Rigoberto Alvarado Jr. was released from state prison two weeks before he fatally shot a man in the chest and pistol-whipped another during a botched robbery at an Auburn auto-repair shop last month, according to King County prosecutors.

Alvarado, 26, is now facing a first-degree murder charge in the death of 56-year-old Gregory Deckman. He is also charged with second-degree assault for the attack on Deckman’s co-worker, who suffered a skull fracture, and first-degree unlawful possession of a firearm.

Alvarado has a criminal history that includes 13 felony convictions, court records show. In July 2018, he assaulted a man and stole his car from a Kent apartment complex, then led Federal Way police on a high-speed pursuit, the records say. He later was sentenced to nearly 2 1/2 years in prison and was released March 17.

Two weeks later, on March 31, Deckman was fatally shot in the chest and his co-worker was struck in the back of the head with a handgun by an unknown assailant, who fled the scene in a pickup, Auburn police said at the time.

Rigoberto Alvarado was charged with first-degree murder in connection with the March 31 shooting death of 56-year-old Gregory Deckman in Auburn on March 31.  (DOC)
Rigoberto Alvarado was charged with first-degree murder in connection with the March 31 shooting death of 56-year-old Gregory Deckman in Auburn on March 31. (DOC)

Then on April 10, Auburn police arrested Alvarado on investigation of first-degree trespassing and possessing narcotics and booked him into the SCORE Jail in Des Moines, said Auburn police Cmdr. Mike Hirman. Alvarado, who had given officers a fake name, was identified at the jail by his fingerprints, Hirman said.

Two days later, as Alvarado was about to be released, Auburn police detectives arrested him on investigation of homicide and booked him into the Maleng Regional Justice Center in Kent, where he is being held without bail, according to Hirman and jail records. He was charged by King County prosecutors last week.


“On this occasion, the defendant shot and killed a man and pistol whipped another simply because they didn’t have money to surrender to him or were not (surrendering) it fast enough,” Senior Deputy Prosecutor Jessica Berliner wrote in charging documents. “The surviving victim told detectives that the defendant seemed unfazed by the shooting of the victim at close range. The utter senselessness of this murder and assault belies the extreme danger the defendant presents to the community.”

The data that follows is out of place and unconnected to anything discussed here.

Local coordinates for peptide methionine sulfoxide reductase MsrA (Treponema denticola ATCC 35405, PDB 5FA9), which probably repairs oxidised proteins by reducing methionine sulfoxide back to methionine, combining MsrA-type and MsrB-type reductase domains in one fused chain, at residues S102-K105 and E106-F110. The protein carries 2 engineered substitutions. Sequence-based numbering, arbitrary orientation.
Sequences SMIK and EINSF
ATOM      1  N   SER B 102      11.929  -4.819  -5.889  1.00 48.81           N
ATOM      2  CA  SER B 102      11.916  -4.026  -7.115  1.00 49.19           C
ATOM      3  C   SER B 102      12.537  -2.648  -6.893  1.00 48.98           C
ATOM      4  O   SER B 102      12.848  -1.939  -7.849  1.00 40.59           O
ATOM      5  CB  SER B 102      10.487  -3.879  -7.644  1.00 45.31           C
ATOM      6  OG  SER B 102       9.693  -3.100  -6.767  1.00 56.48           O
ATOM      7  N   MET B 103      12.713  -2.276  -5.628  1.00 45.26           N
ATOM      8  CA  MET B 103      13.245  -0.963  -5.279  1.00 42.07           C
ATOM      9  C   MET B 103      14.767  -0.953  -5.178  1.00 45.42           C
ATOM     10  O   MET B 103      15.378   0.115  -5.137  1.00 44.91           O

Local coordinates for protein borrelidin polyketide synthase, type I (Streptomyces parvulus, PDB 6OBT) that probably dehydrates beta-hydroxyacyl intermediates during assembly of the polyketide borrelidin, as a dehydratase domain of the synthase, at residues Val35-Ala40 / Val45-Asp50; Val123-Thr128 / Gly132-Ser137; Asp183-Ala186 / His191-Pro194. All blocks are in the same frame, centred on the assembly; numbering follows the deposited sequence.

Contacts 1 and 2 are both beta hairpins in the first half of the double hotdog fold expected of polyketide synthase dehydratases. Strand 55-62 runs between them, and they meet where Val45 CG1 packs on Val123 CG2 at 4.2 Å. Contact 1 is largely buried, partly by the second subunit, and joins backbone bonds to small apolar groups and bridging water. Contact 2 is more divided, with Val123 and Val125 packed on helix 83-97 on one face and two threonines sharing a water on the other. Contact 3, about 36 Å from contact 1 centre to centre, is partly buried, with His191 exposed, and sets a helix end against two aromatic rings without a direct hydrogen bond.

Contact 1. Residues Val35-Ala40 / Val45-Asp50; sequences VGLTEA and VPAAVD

According to the charges:

Just after 9:30 p.m. on March 31, a 53-year-old man called 911 and reported that a man he didn’t know had entered his auto-repair shop in the 3500 block of C Street Northeast and demanded money, then shot his co-worker and pistol whipped the caller.

The man told officers he and Deckman were cleaning up for the night when the suspect barged in. When Deckman told the man he didn’t have any money, the suspect shot him at close range in the chest, causing Deckman to fall back into an office. The suspect then demanded money from the 53-year-old, who was reaching for his wallet when he was struck in the back of the head with a handgun, according to the charges. The suspect then ran off and got into the passenger seat of a pickup.

Deckman died at the scene. His co-worker was taken to a hospital and underwent surgery for a fractured skull and bleeding in his brain. Doctors removed 25 bone fragments from his head.

Detectives obtained video-surveillance footage from nearby businesses and traffic cameras, which allowed them to identify the occupants of the pickup, the charges say. They also identified a witness, who provided information about the fatal shooting that was corroborated by the video footage. A tip called in to CrimeStoppers also identified Alvarado as the shooter, and he matched the description of the suspect seen in the footage, say the charges.

The charges indicate Alvarado is homeless and has a distinct tattoo on his forehead.

Alvarado’s release from prison in mid-March was a month before state officials announced the names of about 1,100 inmates who would be released to limit the potential spread of coronavirus behind prison walls. Those releases are intended for incarcerated people who are not serving time for violent or sex offenses, and who are nearing the end of their sentences, according to the Washington State Department of Corrections.